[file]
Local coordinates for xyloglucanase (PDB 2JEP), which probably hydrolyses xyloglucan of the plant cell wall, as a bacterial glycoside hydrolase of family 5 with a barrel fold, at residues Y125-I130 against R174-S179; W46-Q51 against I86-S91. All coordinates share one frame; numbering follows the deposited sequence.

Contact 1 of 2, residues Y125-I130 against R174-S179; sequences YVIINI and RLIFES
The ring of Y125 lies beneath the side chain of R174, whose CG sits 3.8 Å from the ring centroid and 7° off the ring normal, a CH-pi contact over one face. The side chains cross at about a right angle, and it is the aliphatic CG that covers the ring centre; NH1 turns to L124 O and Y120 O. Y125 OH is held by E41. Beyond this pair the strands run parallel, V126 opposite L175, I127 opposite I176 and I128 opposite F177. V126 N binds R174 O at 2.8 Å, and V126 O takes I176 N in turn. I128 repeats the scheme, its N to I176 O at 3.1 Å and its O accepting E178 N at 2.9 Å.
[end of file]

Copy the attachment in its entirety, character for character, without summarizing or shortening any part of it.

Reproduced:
Local coordinates for xyloglucanase (PDB 2JEP), which probably hydrolyses xyloglucan of the plant cell wall, as a bacterial glycoside hydrolase of family 5 with a barrel fold, at residues Y125-I130 against R174-S179; W46-Q51 against I86-S91. All coordinates share one frame; numbering follows the deposited sequence.

Contact 1 of 2, residues Y125-I130 against R174-S179; sequences YVIINI and RLIFES
The ring of Y125 lies beneath the side chain of R174, whose CG sits 3.8 Å from the ring centroid and 7° off the ring normal, a CH-pi contact over one face. The side chains cross at about a right angle, and it is the aliphatic CG that covers the ring centre; NH1 turns to L124 O and Y120 O. Y125 OH is held by E41. Beyond this pair the strands run parallel, V126 opposite L175, I127 opposite I176 and I128 opposite F177. V126 N binds R174 O at 2.8 Å, and V126 O takes I176 N in turn. I128 repeats the scheme, its N to I176 O at 3.1 Å and its O accepting E178 N at 2.9 Å.